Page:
original modules before decomposition and its
  these modules that coarse grain functional
  parallelism addresses
• Most of “difficult” issues in parallel computing
  concern treatment of decomposition
Parallel Software Paradigms: Top Level
• In the conventional two-level Grid/Web Service
  programming model, one programs each
  individual service and then separately programs
  their interaction
  – This is Grid-aware Services programming model
  – SAGA supports Grid-aware programs?
• This is generalized to multicore with “Marine
  Corps” programming services for “difficult”
  cases
  – Loosely Synchronous
  – Fine Grain threading
  – Discrete Event Simulation
      The Marine Corps Lack of
Programming Paradigm Library Model
• One could assume that parallel computing is “just too hard
  for real people” and assume that we use a Marine Corps of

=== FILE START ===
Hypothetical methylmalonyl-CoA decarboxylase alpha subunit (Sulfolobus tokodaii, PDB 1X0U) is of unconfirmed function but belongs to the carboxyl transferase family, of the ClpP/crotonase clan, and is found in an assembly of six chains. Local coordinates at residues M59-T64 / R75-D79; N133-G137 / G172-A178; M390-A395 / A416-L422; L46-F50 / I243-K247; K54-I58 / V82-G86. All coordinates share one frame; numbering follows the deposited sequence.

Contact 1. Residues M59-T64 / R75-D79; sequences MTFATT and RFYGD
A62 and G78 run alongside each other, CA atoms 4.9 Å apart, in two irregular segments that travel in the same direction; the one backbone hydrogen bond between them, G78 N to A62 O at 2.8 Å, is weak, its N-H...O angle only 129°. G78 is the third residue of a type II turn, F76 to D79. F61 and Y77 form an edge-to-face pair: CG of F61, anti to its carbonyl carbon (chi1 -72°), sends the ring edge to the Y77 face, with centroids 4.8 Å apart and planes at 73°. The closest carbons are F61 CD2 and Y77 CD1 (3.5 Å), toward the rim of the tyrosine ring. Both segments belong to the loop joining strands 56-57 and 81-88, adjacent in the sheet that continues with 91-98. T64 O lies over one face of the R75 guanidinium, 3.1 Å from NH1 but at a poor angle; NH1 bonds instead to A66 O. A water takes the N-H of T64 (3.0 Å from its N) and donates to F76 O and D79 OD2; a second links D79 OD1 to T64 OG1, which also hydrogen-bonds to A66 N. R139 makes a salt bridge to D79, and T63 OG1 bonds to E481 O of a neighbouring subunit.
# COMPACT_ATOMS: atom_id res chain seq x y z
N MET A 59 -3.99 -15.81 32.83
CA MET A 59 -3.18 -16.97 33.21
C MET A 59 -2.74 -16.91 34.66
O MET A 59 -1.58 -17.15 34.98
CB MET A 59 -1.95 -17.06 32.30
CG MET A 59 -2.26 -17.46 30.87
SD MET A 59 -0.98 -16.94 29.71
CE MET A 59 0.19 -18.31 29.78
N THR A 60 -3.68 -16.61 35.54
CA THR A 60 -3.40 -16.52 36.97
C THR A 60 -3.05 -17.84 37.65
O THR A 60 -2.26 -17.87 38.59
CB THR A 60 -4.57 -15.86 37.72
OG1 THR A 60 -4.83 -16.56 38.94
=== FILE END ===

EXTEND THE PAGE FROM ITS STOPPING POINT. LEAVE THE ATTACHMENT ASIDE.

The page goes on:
programmers to build as libraries excellent parallel
  implementations of “all” core capabilities
   – e.g. the primitives identified in the Intel application
     analysis
   – e.g. the primitives supported in Google MapReduce, HPF,
     PeakStream, Microsoft Data Parallel .NET etc.
• These primitives are orchestrated (linked together) by
  overall frameworks such as workflow or mashups
• The Marine Corps probably is content with efficient rather
  than easy to use programming models
  Component Parallel and Program Parallel
• Component parallel paradigm is where one explicitly programs
  the different parts of a parallel application with the linkage either
  specified externally as in workflow or in components themselves
  as in most other component parallel approaches
   – In Grids, components are natural
   – In Parallel computing, components are produced by decomposition